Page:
Otto Berchem. It’s not my fault

American artist Otto Berchem (1967, Milford, Connecticut, USA) moved to Amsterdam in the mid-1990s, where he’s been living and working ever since. Many of Berchem’s projects speak directly about his own life, documenting his progress from the United States to Europe, uncovering his fears and weaknesses and, in doing so, transforming his experience of the world as he tries to play his part in ours. He intrudes in other people’s social and/or private lives, and focuses on patterns of behavior. Voyeurism is a key aspect of the work and it often seems that the projects in which he appears are actually attempts to catch a glimpse of himself, to be a voyeur of his own behavior as well as an obsessive watcher of others. His favorite subjects are banal: (male) sexuality, sports and the arena of life, television. In his texts and slide pieces, his performances, his videos, the TV talk shows and large installations Berchem places himself amongst his audience, and his audience places itself in the center of his work. Essential to the whole process are the discussions about his work and the collaboration with others – colleagues, friends and total strangers – in realizing them. “It’s Not My Fault” gives a comprehensive overview of the diversity of Berchem’s projects to date. The illustrations are combined with original texts by the artist, comments by participants in his productions, and an introduction by curator Lisette Smits, and a major essay by curator/critic Charles Esche.

pp. 80; paperback. Publisher: Artimo Foundation, Amsterdam, 2000.

ISBN: 9789075380224| 9075380224

ID: AM-5970

Product Description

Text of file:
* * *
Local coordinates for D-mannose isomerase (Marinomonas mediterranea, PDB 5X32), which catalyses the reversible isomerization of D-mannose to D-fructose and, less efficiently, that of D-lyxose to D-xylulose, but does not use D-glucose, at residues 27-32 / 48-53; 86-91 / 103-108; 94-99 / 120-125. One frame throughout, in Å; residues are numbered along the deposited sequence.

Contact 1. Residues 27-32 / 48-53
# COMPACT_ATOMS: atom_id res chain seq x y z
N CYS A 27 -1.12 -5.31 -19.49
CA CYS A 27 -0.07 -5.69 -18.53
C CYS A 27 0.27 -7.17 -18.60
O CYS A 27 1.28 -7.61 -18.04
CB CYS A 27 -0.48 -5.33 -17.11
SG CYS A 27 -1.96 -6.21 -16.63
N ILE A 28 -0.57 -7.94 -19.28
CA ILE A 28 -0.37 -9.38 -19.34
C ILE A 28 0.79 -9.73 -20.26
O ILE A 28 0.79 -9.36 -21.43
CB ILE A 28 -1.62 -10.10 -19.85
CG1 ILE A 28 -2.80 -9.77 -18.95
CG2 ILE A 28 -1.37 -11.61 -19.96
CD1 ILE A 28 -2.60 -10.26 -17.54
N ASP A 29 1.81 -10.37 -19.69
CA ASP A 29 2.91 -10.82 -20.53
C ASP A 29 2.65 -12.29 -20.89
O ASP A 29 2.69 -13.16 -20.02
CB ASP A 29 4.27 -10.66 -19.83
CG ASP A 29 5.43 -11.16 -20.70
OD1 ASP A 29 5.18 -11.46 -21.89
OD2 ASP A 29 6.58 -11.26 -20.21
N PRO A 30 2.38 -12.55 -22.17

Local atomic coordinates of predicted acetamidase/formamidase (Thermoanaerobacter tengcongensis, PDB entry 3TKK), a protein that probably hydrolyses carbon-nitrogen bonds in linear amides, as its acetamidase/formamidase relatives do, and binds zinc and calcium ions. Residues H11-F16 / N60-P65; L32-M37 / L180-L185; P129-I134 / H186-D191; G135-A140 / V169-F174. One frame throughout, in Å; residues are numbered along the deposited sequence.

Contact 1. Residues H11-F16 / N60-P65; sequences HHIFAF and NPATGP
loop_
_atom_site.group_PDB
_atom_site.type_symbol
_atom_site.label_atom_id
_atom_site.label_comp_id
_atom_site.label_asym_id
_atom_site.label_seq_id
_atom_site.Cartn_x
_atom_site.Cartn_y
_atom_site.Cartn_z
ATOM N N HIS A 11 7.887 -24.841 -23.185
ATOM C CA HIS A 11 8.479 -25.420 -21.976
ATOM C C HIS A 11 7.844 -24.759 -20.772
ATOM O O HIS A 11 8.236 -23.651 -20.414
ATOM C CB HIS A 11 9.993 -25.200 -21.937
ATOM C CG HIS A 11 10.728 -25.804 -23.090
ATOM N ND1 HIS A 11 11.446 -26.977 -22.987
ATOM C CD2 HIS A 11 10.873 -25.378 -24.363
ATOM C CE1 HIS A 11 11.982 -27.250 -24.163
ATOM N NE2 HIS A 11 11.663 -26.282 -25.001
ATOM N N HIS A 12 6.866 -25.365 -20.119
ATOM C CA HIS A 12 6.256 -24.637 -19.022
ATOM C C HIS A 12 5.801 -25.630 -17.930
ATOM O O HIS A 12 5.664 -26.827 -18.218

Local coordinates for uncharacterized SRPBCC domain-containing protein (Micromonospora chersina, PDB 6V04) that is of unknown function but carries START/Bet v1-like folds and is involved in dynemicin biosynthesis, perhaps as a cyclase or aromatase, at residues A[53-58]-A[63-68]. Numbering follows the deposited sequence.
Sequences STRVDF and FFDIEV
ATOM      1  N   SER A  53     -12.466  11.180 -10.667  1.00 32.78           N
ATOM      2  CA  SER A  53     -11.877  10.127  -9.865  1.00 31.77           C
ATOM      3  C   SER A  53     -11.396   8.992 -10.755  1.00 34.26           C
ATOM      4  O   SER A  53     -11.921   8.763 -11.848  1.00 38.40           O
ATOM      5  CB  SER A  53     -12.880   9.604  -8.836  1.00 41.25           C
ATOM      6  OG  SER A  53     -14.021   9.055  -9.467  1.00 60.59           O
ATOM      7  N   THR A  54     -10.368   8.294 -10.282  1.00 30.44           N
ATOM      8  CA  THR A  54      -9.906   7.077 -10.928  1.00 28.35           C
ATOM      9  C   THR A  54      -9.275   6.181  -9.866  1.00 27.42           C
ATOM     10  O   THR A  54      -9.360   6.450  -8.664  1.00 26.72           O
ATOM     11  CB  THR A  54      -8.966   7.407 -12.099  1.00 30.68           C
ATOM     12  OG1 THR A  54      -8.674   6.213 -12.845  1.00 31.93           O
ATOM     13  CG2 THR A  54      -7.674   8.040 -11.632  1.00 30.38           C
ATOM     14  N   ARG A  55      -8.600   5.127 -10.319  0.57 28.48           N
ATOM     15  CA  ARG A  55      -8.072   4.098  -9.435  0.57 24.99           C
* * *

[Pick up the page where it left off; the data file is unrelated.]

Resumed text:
American artist Otto Berchem (1967, Milford, Connecticut, USA) moved to Amsterdam in the mid-1990s, where he’s been living and working ever since. Many of Berchem’s projects speak directly about his own life, documenting his progress from the United States to Europe, uncovering his fears and weaknesses and, in doing so, transforming his experience of the world as he tries to play his part in ours. He intrudes in other people’s social and/or private lives, and focuses on patterns of behavior. Voyeurism is a key aspect of the work and it often seems that the projects in which he appears are actually attempts to catch a glimpse of himself, to be a voyeur of his own behavior as well as an obsessive watcher of others. His favorite subjects are banal: (male) sexuality, sports and the arena of life, television. In his texts and slide pieces, his performances, his videos, the TV talk shows and large installations Berchem places himself amongst his audience, and his audience places itself in the center of his work. Essential to the whole process are the discussions about his work and the collaboration with others – colleagues, friends and total strangers – in realizing them. “It’s Not My Fault” gives a comprehensive overview of the diversity of Berchem’s projects to date. The illustrations are combined with original texts by the artist, comments by participants in his productions, and an introduction by curator Lisette Smits, and a major essay by curator/critic Charles Esche.

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